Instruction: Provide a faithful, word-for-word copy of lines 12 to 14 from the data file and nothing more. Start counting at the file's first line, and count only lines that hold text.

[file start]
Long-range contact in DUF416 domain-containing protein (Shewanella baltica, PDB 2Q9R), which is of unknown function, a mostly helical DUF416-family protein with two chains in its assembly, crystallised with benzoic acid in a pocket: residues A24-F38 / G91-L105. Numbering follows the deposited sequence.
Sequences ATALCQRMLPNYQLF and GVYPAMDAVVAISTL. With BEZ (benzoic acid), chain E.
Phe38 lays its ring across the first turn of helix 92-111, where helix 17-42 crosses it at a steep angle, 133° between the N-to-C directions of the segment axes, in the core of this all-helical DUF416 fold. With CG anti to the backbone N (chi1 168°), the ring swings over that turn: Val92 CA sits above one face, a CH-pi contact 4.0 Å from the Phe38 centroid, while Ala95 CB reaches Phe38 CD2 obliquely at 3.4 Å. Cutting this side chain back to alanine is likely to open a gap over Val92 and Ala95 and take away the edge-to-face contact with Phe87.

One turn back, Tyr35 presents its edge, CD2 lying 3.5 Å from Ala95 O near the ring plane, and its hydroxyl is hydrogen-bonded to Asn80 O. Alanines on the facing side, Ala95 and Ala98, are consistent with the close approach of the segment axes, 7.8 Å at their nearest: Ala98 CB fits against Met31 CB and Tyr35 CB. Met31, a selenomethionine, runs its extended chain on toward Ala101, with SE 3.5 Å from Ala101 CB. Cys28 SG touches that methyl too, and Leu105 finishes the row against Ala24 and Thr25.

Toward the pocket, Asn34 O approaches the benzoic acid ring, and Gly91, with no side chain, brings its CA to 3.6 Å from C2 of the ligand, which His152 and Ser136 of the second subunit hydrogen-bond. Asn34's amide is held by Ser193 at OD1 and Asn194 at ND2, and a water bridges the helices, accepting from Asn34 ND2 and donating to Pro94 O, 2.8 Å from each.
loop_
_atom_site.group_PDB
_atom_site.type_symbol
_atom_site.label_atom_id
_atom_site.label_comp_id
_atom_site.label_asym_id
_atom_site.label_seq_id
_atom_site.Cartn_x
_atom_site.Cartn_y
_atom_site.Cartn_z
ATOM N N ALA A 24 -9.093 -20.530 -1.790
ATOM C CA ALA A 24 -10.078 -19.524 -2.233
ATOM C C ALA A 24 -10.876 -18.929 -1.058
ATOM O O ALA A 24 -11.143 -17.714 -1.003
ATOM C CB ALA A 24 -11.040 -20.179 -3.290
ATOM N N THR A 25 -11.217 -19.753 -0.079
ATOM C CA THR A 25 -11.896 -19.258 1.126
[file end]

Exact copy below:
_atom_site.label_seq_id
_atom_site.Cartn_x
_atom_site.Cartn_y